Coronavirus lockdown: How the Rowans Hospice charity has quickly adapted to a new ‘normal’

As we prepare to enter a fifth week of lockdown, COVID-19 continues to impact heavily with the Rowans Hospice charity no exception.

Promoted by Rowans Hospice
Wednesday, 22nd April 2020, 11:09 am
Ruth White, Chief Executive of the Rowans Hospice

The charity has responded quickly to new ways of working, with staff and volunteers adapting to changing environments within the Hospice, in home offices and supporting patients and families within their own homes.

There’s little doubt we are operating in a very different landscape as the healthcare crisis continues to unfold. For many, the workload has felt and continues to feel enormous, as we grapple with sudden and enforced changes. As we move into what has fast become a new ‘normal’, the charity has adopted a positive, keep calm and carry on approach.

It has organised the way forward and, like most organisations, continues to adapt, innovate and implement changes in line with government and NHS England advice. Whilst proving challenging, these new ways of working have provided an excellent learning opportunity to break new ground in end-of-life patient care, supporting the charity now and into the future.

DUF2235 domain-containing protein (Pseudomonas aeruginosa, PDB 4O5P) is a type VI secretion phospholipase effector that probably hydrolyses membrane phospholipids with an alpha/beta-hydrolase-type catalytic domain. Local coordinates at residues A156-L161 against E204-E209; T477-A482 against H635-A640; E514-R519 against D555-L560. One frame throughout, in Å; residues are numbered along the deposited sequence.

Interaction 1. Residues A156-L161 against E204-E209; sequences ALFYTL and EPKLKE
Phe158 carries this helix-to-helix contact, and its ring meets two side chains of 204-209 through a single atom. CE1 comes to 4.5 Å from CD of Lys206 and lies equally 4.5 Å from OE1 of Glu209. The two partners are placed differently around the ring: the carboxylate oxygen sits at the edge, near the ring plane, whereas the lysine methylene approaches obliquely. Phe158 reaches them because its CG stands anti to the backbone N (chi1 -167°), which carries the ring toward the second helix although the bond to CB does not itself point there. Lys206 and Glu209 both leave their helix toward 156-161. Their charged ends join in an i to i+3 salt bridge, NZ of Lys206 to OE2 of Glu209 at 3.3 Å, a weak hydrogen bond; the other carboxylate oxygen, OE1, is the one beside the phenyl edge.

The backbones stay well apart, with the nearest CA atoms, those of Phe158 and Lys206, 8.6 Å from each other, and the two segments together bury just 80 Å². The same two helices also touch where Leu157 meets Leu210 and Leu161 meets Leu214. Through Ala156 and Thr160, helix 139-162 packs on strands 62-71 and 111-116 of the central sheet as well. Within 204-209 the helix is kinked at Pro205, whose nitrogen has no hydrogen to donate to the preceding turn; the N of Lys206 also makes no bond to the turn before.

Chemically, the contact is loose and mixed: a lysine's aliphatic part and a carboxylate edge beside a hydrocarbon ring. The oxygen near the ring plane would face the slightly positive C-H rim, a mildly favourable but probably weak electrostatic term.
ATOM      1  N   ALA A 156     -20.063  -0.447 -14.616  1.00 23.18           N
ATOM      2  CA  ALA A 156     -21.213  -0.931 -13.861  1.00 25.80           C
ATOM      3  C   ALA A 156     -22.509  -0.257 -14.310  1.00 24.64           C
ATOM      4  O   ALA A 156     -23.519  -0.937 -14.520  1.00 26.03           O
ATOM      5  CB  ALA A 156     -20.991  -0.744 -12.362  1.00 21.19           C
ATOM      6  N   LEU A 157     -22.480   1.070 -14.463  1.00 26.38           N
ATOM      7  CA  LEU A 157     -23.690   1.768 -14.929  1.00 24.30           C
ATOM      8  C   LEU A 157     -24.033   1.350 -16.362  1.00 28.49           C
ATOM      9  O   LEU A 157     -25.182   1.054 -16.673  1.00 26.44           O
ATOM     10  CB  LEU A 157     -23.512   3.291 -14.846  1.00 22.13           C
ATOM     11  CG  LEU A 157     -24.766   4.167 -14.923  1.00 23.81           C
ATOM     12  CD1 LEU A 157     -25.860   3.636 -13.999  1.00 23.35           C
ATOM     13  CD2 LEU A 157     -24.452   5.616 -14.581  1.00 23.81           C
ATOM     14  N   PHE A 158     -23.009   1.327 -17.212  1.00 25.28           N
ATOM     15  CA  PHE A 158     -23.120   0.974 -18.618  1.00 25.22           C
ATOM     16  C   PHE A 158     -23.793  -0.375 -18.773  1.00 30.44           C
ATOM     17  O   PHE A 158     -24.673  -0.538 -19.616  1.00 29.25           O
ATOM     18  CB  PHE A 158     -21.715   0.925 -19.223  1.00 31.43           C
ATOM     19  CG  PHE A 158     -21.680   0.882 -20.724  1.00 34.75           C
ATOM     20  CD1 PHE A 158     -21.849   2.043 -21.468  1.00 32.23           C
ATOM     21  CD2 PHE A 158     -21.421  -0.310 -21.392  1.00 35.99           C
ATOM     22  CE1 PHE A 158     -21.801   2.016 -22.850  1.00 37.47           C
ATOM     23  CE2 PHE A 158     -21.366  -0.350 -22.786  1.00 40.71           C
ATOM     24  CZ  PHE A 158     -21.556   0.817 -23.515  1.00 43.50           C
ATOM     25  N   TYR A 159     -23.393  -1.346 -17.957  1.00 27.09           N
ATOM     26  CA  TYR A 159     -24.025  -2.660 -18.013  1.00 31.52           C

Tracy Jeffery, Manager for the Rowans Living Well Centre

Ruth White, Chief Executive, said: ‘It’s really hard to believe what’s happening to our country and local health and social care economy right now as we face the pressures of this healthcare crisis. Hospices are renowned for high quality end-of-life care, with their role essential in supporting the NHS in its fight against COVID-19.

‘Today and over the coming weeks, that care is now more important than ever. Although working outside of the immediate acute care trust, the Rowans Hospice charity continues to work exceptionally hard supporting NHS colleagues in the COVID effort.’

She continued: ‘In support of that national effort, the charity is investing heavily in training more staff and preparing them for the specialist work we do. Needless to say, the costs are now much higher as we admit more patients to our In-Patient Unit and our Hospice at Home team increase their work in the community. With fundraising and events all postponed or cancelled, the financial impact to the charity is huge.’

Looking at the wider services of the charity, nursing teams continue to support patients and carers using phone and video messaging and, at a time when patients may otherwise feel even more vulnerable and socially isolated, the Rowans Living Well Centre is often seen as a lifeline during times of illness.

Rowans Hospice

Despite its temporary closure, the charity is still very much on the frontline supporting patients, family members and the bereaved.

Tracy Jeffery, Manager for the Rowans Living Well Centre, commented: ‘The team has telephoned all patients and carers who regularly visit the centre. Everyone has really appreciated us taking the time to call, with most saying we’ve made them feel like they matter, that we truly care about each person as an individual.